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Re: Failure ... may lead to ... Success!

zonneveld wrote:
RE:>>So for me further discussion along these lines is pointless. I am always willing to respond to serious questions
Hi Ben.  This is good to hear.

Okay, so let me try again since I sent this one yesterday.  I don't know how I could be any more serious.  If you knew how much time I had been studying genetics in the past few months, facing that steep learning curve with undaunting courage, you'd be proud since so much of this effort is due largely to your outrageous posts and the flak that they draw! :-)  Please don't lose patience with us--just hang in there! 

Everyone who is either contributing answers, or questions, is appreciated.  Heck, if we could keep Jim Dixon (alias ShayDguy) on task, we'd even appreciate him!   Unfortunately, we CAN't seem to encourage him to be serious... Tee Hee Hee.

zonneveld wrote:
RE:>>3. One of my first controlled crosses was to bring pollen of a fully yellow-leaved
hosta onto a green mother plant. 50 % of the offspring was yellow This clearly proofs
that yellow in hosta is a dominant nuclear character. If we cannot agree on this it is
pointless to continue.
My question:
Let me see if I can understand your basic assumptions, deduce your hypothesis and
than later I will try to understand the conclusions you draw.

1) Any ALL green pod parent is either homozygous GG, OR heterozygous Gy, Gb,
Gw, or Gr.  In addition, 
2) Any ALL yellow pollen parent is either homozygous YY, OR heterozygous Yg, Yb,
Yw, or Yr.

Are these two assumptions correct?  (While Jim Hawes recommends I use better symbols, I've examined my reference texts but can't come up with anything easier in nomenclature.  I'll keep digging', Jim...)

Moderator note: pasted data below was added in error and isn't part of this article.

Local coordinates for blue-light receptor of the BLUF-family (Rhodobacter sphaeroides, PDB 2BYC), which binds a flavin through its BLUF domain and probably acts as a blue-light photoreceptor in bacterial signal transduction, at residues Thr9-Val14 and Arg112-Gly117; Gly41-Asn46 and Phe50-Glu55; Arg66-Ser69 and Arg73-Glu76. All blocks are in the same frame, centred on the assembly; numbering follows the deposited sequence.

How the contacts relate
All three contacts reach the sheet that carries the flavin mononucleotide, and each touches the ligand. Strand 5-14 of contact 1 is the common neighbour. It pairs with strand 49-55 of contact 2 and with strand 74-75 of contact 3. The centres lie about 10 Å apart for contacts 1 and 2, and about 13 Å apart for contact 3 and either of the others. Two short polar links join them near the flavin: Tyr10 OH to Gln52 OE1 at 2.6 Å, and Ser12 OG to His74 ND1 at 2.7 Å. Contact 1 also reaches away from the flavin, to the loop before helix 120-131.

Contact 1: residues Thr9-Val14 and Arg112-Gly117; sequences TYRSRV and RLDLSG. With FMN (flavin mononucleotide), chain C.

3) The coloration in this pod parent (and extrapolated, possibly all Hostas) is
controlled by one set of genes at one specific locus, not multiple genes at multiple

While I don't know that this is true, have I correctly stated this assumption?

4) The pollen parent does not bring any chloroplast DNA to the party, so if there are
any change in the color of the leaf of the resultant F1 progeny these are due to DNA changes in
the nucleus as a result of the cross.


1) If you cross a yellow (in appearance) pollen parent with a green (in appearance)
pod parent, and you get 50% of the progeny to exhibit the color of the pollen parent,
then ANY and ALL yellow progeny are due to a dominant nuclear DNA trait in the
pollen parent.

I want to make sure I understand the assumptions and your hypothesis BEFORE we
move on to examining the results and any conclusions drawn.  Please comment, if
you will as to the accuracy of my assessment.  This is my FIRST attempt to understand
your LAST attempt to make sense out of this mess.  :-)

Andrew Lietzow
#1 Plantsman at http://hostahaven.com
1250 41st St
Des Moines, IA 50311-2516
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